Nicole took a deep breath and directed her full attention to Brooke. "Enough about me and my boring sob story, Brooke, tell me about you."
Where to start, Brooke thought. She decided to skip over her recovery and her senior year at Kennedy. "I studied English at Stanford, then got my MBA from Columbia, and was recruited by Leviathan & McStuffy for a position as a financial analyst. I've been there ever since," Brooke summarized.
"Wow, impressive," Nicole smiled. "They are only like the most prestigious firm on Wall Street, Brooke. Do you like it?"
Brooke shrugged noncommittally. "I'm only a small cog in a very big machine. I'm in Mergers and Acquisitions right now, which isn't really my thing. Most of the time I feel like Igor, helping his master Dr. Frankenstein create a monster. Assisting large corporations in the buying and selling of smaller companies doesn't really seem very productive to me. Don't get me wrong, I like my job, and I'm good at it, but " It was hard for Brooke to explain. "What I used to do was analysis for potential IPO's. I liked that quite a bit. When a company would actually make it to the end, and had gone over all the hurdles and through all the red tape and was really going to have an Initial Product Offering, I felt like a proud mother sending her child off on the school bus for the first time. When I was able to help these companies it felt like I was doing something good instead of something, well, less good. I'd rather feel like proud mama than Igor any day, you know?" Brooke took a sip of wine.
"So you know all the ins and outs of taking a company public?" Nicole queried intently.
"Yeah," Brooke sighed, "it's pretty complicated. But, like I said, I don't do that anymore."
Nicole let the subject go. "I'm assuming you live in New York?"
"Yes," Brooke smiled, "we have an apartment in the Village."
"We?" Nicole was curious. "There's someone in your life?"
"Yes. And I've never been happier. It's someone you know, actually. Someone from high school."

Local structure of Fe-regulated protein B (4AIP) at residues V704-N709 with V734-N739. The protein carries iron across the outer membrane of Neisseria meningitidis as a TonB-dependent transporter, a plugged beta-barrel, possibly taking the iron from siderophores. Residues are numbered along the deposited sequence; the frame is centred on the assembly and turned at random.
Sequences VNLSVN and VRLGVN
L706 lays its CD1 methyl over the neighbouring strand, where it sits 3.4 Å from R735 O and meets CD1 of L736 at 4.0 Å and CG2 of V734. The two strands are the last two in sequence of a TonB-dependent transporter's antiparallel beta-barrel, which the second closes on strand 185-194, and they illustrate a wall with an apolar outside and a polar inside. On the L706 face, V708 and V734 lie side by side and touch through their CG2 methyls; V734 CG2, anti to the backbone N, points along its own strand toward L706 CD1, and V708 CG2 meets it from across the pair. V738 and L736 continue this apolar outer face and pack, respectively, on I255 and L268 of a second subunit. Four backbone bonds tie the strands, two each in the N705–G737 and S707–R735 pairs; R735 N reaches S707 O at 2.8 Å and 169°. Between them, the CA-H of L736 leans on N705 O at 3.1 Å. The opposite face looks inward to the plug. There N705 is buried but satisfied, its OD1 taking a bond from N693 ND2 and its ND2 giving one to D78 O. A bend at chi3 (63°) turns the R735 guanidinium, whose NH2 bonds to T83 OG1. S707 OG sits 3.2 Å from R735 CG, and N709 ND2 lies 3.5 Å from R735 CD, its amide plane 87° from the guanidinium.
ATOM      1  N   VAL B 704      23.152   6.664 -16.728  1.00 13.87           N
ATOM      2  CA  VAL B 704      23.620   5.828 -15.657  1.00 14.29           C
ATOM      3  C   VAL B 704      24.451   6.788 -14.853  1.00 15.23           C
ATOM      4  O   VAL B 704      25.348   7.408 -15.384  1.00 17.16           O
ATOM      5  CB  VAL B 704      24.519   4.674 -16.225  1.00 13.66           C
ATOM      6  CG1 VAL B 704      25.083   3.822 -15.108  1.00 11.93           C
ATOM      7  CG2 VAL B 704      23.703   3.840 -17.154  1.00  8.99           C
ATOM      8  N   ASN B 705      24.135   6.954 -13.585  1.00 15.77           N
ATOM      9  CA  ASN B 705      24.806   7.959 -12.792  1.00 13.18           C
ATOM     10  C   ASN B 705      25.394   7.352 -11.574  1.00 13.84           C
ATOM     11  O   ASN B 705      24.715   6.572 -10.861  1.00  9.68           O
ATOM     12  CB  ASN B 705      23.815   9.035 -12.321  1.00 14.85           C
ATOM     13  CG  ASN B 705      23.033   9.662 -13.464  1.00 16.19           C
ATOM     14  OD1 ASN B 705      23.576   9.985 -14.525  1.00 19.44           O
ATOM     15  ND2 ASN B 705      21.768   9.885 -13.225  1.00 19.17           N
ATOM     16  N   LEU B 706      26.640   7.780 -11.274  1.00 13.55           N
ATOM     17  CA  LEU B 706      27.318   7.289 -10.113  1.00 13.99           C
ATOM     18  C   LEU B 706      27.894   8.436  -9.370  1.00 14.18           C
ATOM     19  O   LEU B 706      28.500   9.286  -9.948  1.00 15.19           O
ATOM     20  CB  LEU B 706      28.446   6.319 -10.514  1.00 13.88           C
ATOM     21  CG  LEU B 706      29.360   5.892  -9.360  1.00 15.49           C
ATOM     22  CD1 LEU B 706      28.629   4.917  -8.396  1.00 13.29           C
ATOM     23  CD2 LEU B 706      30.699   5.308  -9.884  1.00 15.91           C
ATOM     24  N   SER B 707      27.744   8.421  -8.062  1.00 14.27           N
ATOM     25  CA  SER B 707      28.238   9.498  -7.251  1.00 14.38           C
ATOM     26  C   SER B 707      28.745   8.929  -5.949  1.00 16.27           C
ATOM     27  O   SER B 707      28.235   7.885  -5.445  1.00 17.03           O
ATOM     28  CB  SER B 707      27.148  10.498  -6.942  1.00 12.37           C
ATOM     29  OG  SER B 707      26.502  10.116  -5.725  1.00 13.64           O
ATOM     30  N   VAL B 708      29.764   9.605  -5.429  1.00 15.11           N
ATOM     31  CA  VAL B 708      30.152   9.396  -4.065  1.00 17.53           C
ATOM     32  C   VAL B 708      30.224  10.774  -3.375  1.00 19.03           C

"Really?" Nicole breathed, her eyes huge. "Who is it?"
"Sam? Sam who?" Nicole frowned, thinking. "Was he in our class?"
"Yes, she was. Sam McPherson." Brooke watched Nicole for her reaction.
Nicole still had a frown on her face, then realization dawned. Her already wide eyes nearly bulged out of her head. "Spam?" she asked uncomprehendingly.
Brooke smiled. "I prefer to call her Sam."
Nicole simply stared at Brooke.
"We've been together nine months and I don't think Sam would mind me saying we are extremely happy together, blissful, really," Brooke's tone bordered on smug.
"Oh, please, Brookie, don't make me toss my cookies."
Brooke burst out laughing, delighted. It was almost like old times. She hadn't realized how much she had missed hearing Nic call her Brookie.
"So you're together, together," Nicole wanted to clarify, "like in a girl-on-girl preferring, pot-luck dinner having, Indigo Girls listening, Home Depot shopping, softball playing kind of way."
"Brooke McQueen parks on the other side of the street, I can't believe it," Nic marveled. "Wait a minute. You've known each other how long? And you only just got together nine months ago?"
"Well, it took us a while to get on the same page," Brooke conceded. "We had a few issues to iron out."
"I'll say," Nic averred. "Do Ma and Pa Kettle know?"
"We just told them, actually."
"How'd they take it?" Nic was curious.
"I think they'll live to tell about it," Brooke said, her voice hopeful. "Hey, when do you go back to L.A?"
"Because Sam and Mac are waiting for me on the Cape," Brooke thought briefly about what Sam's reaction to this might be, but plowed on anyway. "Why don't you change your flight and come stay for a few days? It'll cheer you up." She was feeling magnanimous; her life was roses compared to Nic's. She wanted to spread the love around.
"Aww, Mac is there? God, she must be, I don't know, how old is she?"
"Ten! I don't know Brooke, I wouldn't want to barge in on family time. And Sam has never liked me," she omitted the fact that the feeling was mutual.
"She'll love it," Brooke dismissed, thinking that she could convince Sam to love it. She could convince Sam of anything if she had a horizontal surface and ten minutes alone with her.
"Okay, hi, has Sam really changed that much?" Nic asked suspiciously.
"No," Brooke grinned, "but she likes to keep me sweet."
Nicole laughed. "All right, but just a day or two, I don't want to ruin Sam's entire vacation."
Brooke smiled to herself in the elevator on the way up to her room. She looked at her watch; it was far too late to call Sam now. Although she had started to become worried about Sam's reaction, she was glad she could do this for Nic. She found that it was easy to forgive, especially when she was so happy in her own life. A more cynical person, like Sam, would ask why she thought she owed the woman who almost took her life anything. And Brooke would say to that person that she didn't owe that Nic anything, but she wanted to give something to the Nic who was her friend, the girl she once knew who was like a bulldog for her, always in her corner; well, for most of the time, anyway. The girl that Brooke once knew was hurting, and if it was within her power to help, why not extend a little human kindness and reach out to her.